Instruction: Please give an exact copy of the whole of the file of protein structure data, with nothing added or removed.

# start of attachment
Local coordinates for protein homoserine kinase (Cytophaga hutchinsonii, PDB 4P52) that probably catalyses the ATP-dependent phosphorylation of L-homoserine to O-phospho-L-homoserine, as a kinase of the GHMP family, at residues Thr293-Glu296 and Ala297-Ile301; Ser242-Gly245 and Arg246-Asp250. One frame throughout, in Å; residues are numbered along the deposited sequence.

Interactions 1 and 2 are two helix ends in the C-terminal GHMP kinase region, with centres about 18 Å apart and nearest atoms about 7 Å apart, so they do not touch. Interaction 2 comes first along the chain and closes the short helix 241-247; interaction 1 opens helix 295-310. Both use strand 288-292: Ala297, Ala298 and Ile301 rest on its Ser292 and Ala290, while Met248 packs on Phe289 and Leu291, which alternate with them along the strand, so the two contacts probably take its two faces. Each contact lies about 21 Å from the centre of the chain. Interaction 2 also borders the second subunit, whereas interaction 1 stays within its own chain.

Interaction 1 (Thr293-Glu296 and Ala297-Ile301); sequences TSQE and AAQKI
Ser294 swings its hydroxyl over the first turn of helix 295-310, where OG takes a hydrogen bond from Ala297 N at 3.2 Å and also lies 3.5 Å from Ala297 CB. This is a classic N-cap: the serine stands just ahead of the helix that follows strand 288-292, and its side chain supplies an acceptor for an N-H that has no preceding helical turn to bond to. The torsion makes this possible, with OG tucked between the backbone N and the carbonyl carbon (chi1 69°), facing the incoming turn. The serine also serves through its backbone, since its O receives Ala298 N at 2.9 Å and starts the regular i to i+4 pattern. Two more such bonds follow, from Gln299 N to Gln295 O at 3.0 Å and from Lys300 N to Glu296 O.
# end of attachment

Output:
Local coordinates for protein homoserine kinase (Cytophaga hutchinsonii, PDB 4P52) that probably catalyses the ATP-dependent phosphorylation of L-homoserine to O-phospho-L-homoserine, as a kinase of the GHMP family, at residues Thr293-Glu296 and Ala297-Ile301; Ser242-Gly245 and Arg246-Asp250. One frame throughout, in Å; residues are numbered along the deposited sequence.

Interactions 1 and 2 are two helix ends in the C-terminal GHMP kinase region, with centres about 18 Å apart and nearest atoms about 7 Å apart, so they do not touch. Interaction 2 comes first along the chain and closes the short helix 241-247; interaction 1 opens helix 295-310. Both use strand 288-292: Ala297, Ala298 and Ile301 rest on its Ser292 and Ala290, while Met248 packs on Phe289 and Leu291, which alternate with them along the strand, so the two contacts probably take its two faces. Each contact lies about 21 Å from the centre of the chain. Interaction 2 also borders the second subunit, whereas interaction 1 stays within its own chain.

Interaction 1 (Thr293-Glu296 and Ala297-Ile301); sequences TSQE and AAQKI
Ser294 swings its hydroxyl over the first turn of helix 295-310, where OG takes a hydrogen bond from Ala297 N at 3.2 Å and also lies 3.5 Å from Ala297 CB. This is a classic N-cap: the serine stands just ahead of the helix that follows strand 288-292, and its side chain supplies an acceptor for an N-H that has no preceding helical turn to bond to. The torsion makes this possible, with OG tucked between the backbone N and the carbonyl carbon (chi1 69°), facing the incoming turn. The serine also serves through its backbone, since its O receives Ala298 N at 2.9 Å and starts the regular i to i+4 pattern. Two more such bonds follow, from Gln299 N to Gln295 O at 3.0 Å and from Lys300 N to Glu296 O.